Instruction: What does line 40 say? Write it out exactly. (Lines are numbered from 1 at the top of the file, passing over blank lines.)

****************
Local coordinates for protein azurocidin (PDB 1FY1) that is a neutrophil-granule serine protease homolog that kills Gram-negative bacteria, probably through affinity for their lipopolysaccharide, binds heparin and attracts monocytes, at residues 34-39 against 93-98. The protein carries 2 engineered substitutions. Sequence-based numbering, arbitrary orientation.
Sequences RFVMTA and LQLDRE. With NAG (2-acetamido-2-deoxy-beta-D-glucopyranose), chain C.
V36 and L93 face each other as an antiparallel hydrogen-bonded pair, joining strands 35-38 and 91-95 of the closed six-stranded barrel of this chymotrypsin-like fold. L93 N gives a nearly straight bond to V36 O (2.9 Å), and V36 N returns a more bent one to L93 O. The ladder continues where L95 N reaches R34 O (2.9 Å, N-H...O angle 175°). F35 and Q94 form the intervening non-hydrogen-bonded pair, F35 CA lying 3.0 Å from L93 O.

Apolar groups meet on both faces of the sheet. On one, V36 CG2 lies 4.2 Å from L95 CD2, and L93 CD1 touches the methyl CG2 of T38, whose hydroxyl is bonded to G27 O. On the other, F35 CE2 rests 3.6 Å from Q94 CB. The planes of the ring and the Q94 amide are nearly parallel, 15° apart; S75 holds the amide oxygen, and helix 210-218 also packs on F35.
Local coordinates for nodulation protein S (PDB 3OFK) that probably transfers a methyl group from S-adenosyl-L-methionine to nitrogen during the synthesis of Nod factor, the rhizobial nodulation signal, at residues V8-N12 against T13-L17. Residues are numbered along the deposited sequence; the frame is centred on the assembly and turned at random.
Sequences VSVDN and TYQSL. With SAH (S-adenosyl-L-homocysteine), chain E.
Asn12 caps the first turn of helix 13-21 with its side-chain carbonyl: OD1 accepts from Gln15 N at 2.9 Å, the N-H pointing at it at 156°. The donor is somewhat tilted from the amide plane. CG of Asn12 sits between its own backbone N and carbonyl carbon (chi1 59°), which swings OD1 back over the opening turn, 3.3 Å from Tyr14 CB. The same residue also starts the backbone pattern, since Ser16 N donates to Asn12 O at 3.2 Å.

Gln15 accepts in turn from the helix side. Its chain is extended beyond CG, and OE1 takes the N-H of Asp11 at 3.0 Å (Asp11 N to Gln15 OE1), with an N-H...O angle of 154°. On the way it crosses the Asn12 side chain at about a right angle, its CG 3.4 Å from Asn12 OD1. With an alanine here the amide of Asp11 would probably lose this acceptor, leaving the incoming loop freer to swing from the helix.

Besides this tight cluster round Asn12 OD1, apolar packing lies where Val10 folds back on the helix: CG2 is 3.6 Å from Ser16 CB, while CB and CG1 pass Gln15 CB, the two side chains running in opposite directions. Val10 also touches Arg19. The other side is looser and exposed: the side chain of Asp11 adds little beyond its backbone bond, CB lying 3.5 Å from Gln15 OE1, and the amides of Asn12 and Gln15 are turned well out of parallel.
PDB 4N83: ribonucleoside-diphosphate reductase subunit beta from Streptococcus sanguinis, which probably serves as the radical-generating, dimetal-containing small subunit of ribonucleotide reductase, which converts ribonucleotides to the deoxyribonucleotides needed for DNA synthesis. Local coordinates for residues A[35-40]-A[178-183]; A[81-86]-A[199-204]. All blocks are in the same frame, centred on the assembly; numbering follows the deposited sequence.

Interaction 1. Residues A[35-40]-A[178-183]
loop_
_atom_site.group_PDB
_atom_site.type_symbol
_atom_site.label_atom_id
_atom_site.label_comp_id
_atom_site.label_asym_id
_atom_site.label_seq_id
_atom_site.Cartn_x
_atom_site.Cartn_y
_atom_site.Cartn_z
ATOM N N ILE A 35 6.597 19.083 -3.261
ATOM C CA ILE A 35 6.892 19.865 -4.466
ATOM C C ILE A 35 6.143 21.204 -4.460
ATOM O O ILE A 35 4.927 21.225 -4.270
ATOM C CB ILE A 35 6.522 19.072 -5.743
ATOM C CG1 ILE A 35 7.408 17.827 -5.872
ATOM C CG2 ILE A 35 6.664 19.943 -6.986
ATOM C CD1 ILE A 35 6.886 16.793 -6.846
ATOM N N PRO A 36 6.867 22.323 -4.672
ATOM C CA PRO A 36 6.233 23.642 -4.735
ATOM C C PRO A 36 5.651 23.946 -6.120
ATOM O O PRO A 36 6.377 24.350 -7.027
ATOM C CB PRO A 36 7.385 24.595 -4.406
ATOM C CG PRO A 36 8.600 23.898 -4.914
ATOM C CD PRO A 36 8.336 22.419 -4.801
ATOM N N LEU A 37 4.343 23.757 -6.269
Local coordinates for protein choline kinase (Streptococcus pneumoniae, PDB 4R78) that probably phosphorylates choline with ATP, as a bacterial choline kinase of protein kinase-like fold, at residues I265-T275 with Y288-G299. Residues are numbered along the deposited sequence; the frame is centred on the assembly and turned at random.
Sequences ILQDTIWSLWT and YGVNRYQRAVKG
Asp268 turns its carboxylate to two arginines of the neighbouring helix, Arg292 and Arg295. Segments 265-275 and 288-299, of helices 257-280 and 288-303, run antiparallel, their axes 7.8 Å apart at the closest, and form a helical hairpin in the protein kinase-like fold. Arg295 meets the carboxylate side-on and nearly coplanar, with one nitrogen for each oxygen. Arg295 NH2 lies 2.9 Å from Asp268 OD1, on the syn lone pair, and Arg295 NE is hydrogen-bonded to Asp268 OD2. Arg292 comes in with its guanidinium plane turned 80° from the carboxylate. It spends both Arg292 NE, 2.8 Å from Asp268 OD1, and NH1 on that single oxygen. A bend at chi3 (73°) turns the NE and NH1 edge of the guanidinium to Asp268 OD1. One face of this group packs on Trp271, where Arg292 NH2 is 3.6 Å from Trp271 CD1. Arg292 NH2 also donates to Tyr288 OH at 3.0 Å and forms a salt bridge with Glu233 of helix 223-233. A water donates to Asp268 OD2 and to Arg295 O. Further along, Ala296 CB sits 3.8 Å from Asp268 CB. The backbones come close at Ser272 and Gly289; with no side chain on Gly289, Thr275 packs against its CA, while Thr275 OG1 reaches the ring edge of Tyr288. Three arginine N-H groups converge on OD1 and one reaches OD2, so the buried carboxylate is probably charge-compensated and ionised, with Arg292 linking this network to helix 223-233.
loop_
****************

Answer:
Asp268 turns its carboxylate to two arginines of the neighbouring helix, Arg292 and Arg295. Segments 265-275 and 288-299, of helices 257-280 and 288-303, run antiparallel, their axes 7.8 Å apart at the closest, and form a helical hairpin in the protein kinase-like fold. Arg295 meets the carboxylate side-on and nearly coplanar, with one nitrogen for each oxygen. Arg295 NH2 lies 2.9 Å from Asp268 OD1, on the syn lone pair, and Arg295 NE is hydrogen-bonded to Asp268 OD2. Arg292 comes in with its guanidinium plane turned 80° from the carboxylate. It spends both Arg292 NE, 2.8 Å from Asp268 OD1, and NH1 on that single oxygen. A bend at chi3 (73°) turns the NE and NH1 edge of the guanidinium to Asp268 OD1. One face of this group packs on Trp271, where Arg292 NH2 is 3.6 Å from Trp271 CD1. Arg292 NH2 also donates to Tyr288 OH at 3.0 Å and forms a salt bridge with Glu233 of helix 223-233. A water donates to Asp268 OD2 and to Arg295 O. Further along, Ala296 CB sits 3.8 Å from Asp268 CB. The backbones come close at Ser272 and Gly289; with no side chain on Gly289, Thr275 packs against its CA, while Thr275 OG1 reaches the ring edge of Tyr288. Three arginine N-H groups converge on OD1 and one reaches OD2, so the buried carboxylate is probably charge-compensated and ionised, with Arg292 linking this network to helix 223-233.